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Monopsony in the UK

Will Abel (), Silvana Tenreyro () and Gregory Thwaites ()
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Will Abel: Bank of England

No 1827, Discussion Papers from Centre for Macroeconomics (CFM)

Abstract: We study the evolution and effects of monopsony power in the UK private sector labour market from 1998 to 2017. Using linked employee-firm micro-data, we find that: (1) Measures of monopsony have been relatively stable across the time period examined - rising prior to the crisis, before subsequently falling again. (2) There is substantial cross-sectional variation in monopsony at the industry level. (3) Higher levels of labour market concentration are associated with lower pay amongst workers not covered by a collective bargaining agreement. (4) For workers covered by a collective bargaining agreement, the association between labour market concentration and pay is greatly reduced and in most cases disappears. (5) The link between productivity and wage levels is weaker when labour markets are more concentrated.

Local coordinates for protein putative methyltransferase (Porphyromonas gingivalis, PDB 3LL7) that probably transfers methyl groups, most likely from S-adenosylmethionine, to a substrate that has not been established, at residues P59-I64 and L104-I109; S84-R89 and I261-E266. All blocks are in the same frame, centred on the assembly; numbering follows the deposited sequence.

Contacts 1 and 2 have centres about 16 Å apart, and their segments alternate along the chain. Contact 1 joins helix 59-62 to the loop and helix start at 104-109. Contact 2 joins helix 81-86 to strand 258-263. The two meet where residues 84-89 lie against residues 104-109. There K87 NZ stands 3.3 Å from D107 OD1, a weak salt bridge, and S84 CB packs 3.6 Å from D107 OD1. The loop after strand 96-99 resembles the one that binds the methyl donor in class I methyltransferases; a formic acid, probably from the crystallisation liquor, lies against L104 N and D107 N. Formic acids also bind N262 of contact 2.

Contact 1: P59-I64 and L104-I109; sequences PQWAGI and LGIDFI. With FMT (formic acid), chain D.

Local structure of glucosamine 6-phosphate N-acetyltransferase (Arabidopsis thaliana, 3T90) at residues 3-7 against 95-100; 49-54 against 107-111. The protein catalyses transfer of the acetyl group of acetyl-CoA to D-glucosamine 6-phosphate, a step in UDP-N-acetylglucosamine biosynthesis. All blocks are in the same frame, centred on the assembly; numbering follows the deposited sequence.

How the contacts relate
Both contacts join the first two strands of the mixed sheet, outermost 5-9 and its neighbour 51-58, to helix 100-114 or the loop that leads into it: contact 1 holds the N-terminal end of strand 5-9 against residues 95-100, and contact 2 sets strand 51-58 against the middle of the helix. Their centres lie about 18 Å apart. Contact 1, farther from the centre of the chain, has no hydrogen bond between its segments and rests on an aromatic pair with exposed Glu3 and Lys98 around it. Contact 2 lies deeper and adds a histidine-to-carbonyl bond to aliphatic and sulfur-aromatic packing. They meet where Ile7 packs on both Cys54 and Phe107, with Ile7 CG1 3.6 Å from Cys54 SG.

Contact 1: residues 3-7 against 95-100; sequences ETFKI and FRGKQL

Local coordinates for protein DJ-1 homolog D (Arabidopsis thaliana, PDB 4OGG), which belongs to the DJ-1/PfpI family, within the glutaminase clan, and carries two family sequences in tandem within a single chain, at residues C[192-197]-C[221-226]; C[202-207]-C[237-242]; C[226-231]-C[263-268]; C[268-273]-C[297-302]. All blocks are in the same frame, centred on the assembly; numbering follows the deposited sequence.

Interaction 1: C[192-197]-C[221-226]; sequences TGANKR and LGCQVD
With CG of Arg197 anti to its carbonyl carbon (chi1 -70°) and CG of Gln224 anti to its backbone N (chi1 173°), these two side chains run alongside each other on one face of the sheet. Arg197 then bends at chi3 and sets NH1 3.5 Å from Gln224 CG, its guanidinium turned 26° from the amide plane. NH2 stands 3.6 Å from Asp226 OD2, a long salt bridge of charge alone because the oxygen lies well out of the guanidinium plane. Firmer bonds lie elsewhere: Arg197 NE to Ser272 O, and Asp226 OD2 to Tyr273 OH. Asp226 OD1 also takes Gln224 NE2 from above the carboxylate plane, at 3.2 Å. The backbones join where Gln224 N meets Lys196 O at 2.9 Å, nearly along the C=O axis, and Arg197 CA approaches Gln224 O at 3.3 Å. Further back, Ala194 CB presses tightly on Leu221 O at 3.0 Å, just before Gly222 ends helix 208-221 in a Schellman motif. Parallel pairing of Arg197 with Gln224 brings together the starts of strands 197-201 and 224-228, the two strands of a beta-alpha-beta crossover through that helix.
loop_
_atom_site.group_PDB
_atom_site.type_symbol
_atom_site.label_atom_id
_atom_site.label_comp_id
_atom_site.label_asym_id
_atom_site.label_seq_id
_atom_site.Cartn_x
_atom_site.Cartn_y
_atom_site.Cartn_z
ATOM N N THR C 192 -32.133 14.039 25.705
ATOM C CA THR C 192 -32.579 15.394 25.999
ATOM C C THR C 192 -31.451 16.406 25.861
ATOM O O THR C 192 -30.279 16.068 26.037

Pages: 13 pages
Date: 2018-10
New Economics Papers: this item is included in nep-com, nep-eec, nep-hme and nep-ind
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